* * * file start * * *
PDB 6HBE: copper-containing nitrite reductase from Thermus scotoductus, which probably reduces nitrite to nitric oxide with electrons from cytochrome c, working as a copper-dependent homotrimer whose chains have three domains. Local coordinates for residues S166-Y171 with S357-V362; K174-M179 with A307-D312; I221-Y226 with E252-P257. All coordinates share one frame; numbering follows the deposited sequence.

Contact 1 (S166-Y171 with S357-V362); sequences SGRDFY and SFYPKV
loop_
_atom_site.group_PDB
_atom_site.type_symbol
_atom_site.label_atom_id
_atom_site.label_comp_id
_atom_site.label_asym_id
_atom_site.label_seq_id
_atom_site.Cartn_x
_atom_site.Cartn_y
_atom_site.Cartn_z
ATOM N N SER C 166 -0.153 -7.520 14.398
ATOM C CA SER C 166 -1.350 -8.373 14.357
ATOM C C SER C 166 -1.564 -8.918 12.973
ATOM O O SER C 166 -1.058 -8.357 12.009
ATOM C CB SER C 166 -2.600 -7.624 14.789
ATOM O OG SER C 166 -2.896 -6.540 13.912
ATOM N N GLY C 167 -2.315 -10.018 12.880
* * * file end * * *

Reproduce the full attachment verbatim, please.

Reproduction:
PDB 6HBE: copper-containing nitrite reductase from Thermus scotoductus, which probably reduces nitrite to nitric oxide with electrons from cytochrome c, working as a copper-dependent homotrimer whose chains have three domains. Local coordinates for residues S166-Y171 with S357-V362; K174-M179 with A307-D312; I221-Y226 with E252-P257. All coordinates share one frame; numbering follows the deposited sequence.

Contact 1 (S166-Y171 with S357-V362); sequences SGRDFY and SFYPKV
loop_
_atom_site.group_PDB
_atom_site.type_symbol
_atom_site.label_atom_id
_atom_site.label_comp_id
_atom_site.label_asym_id
_atom_site.label_seq_id
_atom_site.Cartn_x
_atom_site.Cartn_y
_atom_site.Cartn_z
ATOM N N SER C 166 -0.153 -7.520 14.398
ATOM C CA SER C 166 -1.350 -8.373 14.357
ATOM C C SER C 166 -1.564 -8.918 12.973
ATOM O O SER C 166 -1.058 -8.357 12.009
ATOM C CB SER C 166 -2.600 -7.624 14.789
ATOM O OG SER C 166 -2.896 -6.540 13.912
ATOM N N GLY C 167 -2.315 -10.018 12.880